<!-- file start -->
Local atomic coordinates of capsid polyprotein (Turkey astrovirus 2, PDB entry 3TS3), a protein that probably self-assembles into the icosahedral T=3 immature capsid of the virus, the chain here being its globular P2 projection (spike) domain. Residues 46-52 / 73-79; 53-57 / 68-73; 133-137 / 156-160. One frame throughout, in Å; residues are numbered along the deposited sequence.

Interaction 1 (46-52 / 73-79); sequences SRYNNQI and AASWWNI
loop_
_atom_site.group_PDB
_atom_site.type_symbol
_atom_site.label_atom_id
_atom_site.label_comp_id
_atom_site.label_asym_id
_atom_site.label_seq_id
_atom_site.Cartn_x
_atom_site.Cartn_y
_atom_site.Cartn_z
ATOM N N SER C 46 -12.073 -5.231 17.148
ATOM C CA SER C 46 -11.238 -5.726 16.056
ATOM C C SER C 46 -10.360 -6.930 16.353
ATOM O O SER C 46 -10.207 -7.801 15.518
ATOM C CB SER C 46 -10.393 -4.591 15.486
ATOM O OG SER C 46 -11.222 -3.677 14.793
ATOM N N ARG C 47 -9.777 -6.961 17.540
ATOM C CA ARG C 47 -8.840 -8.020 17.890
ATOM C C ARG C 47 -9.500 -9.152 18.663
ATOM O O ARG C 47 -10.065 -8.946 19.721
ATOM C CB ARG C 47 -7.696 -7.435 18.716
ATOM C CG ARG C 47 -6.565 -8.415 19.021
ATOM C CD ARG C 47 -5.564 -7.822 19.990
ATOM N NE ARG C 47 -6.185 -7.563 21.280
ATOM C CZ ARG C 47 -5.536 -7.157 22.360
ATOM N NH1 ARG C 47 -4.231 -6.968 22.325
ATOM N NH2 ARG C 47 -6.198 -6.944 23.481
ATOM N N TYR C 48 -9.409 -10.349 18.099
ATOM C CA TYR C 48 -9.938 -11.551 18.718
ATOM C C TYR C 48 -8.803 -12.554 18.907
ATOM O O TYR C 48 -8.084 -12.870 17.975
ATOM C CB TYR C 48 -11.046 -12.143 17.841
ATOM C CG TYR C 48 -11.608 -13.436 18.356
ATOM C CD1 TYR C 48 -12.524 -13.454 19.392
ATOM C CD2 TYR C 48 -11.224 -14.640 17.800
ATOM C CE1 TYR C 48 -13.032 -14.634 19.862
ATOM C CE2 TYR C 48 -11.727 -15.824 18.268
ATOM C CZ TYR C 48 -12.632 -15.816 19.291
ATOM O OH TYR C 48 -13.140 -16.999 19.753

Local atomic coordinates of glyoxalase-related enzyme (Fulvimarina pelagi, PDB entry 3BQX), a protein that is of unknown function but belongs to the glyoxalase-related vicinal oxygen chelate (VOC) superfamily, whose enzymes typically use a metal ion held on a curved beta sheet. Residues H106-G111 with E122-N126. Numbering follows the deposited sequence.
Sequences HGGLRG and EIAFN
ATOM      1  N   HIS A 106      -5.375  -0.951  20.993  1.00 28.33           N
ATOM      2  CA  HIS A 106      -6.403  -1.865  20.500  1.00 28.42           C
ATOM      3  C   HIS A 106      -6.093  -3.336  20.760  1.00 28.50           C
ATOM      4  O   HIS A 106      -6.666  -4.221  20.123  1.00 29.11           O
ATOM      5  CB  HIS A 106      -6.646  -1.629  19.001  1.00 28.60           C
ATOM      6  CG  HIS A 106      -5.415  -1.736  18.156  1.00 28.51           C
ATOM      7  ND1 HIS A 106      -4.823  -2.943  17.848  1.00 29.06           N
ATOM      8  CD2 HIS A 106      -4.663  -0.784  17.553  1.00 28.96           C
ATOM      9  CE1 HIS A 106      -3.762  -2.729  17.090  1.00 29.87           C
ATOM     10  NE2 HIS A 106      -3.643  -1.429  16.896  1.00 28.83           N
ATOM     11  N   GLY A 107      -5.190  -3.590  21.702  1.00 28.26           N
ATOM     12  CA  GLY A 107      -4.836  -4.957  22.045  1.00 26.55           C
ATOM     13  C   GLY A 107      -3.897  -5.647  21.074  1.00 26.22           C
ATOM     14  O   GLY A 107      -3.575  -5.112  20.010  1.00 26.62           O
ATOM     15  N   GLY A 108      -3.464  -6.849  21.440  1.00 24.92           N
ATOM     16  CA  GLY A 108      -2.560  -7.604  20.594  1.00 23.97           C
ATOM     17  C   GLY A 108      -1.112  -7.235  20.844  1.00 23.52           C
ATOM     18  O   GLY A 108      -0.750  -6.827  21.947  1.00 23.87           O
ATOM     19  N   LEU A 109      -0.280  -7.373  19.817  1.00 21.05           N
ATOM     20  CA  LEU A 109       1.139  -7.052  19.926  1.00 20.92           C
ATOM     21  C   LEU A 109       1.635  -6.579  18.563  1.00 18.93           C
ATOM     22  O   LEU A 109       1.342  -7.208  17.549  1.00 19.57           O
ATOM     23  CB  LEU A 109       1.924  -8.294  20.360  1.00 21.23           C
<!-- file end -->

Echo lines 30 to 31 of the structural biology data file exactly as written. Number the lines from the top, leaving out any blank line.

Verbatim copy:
ATOM N N TYR C 48 -9.409 -10.349 18.099
ATOM C CA TYR C 48 -9.938 -11.551 18.718